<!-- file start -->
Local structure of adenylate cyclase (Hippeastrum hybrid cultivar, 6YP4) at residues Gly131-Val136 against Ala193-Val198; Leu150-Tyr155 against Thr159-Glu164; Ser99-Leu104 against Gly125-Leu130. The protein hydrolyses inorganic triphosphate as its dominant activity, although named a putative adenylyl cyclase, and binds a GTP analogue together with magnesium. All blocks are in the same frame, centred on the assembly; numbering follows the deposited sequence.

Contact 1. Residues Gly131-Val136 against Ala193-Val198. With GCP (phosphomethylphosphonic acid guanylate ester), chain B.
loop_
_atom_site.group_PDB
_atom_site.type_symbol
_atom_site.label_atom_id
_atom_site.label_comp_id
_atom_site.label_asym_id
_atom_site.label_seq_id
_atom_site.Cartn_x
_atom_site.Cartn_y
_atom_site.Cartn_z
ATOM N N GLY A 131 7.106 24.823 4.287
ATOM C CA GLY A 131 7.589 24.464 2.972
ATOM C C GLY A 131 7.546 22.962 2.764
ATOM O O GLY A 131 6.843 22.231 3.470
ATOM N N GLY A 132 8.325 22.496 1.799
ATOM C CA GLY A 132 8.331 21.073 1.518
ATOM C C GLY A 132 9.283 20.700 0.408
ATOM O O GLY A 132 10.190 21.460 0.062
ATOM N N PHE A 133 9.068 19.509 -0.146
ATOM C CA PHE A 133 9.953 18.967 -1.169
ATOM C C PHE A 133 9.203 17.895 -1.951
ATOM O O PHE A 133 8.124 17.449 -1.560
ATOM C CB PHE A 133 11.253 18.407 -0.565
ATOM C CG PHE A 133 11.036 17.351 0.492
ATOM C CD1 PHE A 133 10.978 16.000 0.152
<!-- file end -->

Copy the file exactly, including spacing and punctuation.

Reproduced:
Local structure of adenylate cyclase (Hippeastrum hybrid cultivar, 6YP4) at residues Gly131-Val136 against Ala193-Val198; Leu150-Tyr155 against Thr159-Glu164; Ser99-Leu104 against Gly125-Leu130. The protein hydrolyses inorganic triphosphate as its dominant activity, although named a putative adenylyl cyclase, and binds a GTP analogue together with magnesium. All blocks are in the same frame, centred on the assembly; numbering follows the deposited sequence.

Contact 1. Residues Gly131-Val136 against Ala193-Val198. With GCP (phosphomethylphosphonic acid guanylate ester), chain B.
loop_
_atom_site.group_PDB
_atom_site.type_symbol
_atom_site.label_atom_id
_atom_site.label_comp_id
_atom_site.label_asym_id
_atom_site.label_seq_id
_atom_site.Cartn_x
_atom_site.Cartn_y
_atom_site.Cartn_z
ATOM N N GLY A 131 7.106 24.823 4.287
ATOM C CA GLY A 131 7.589 24.464 2.972
ATOM C C GLY A 131 7.546 22.962 2.764
ATOM O O GLY A 131 6.843 22.231 3.470
ATOM N N GLY A 132 8.325 22.496 1.799
ATOM C CA GLY A 132 8.331 21.073 1.518
ATOM C C GLY A 132 9.283 20.700 0.408
ATOM O O GLY A 132 10.190 21.460 0.062
ATOM N N PHE A 133 9.068 19.509 -0.146
ATOM C CA PHE A 133 9.953 18.967 -1.169
ATOM C C PHE A 133 9.203 17.895 -1.951
ATOM O O PHE A 133 8.124 17.449 -1.560
ATOM C CB PHE A 133 11.253 18.407 -0.565
ATOM C CG PHE A 133 11.036 17.351 0.492
ATOM C CD1 PHE A 133 10.978 16.000 0.152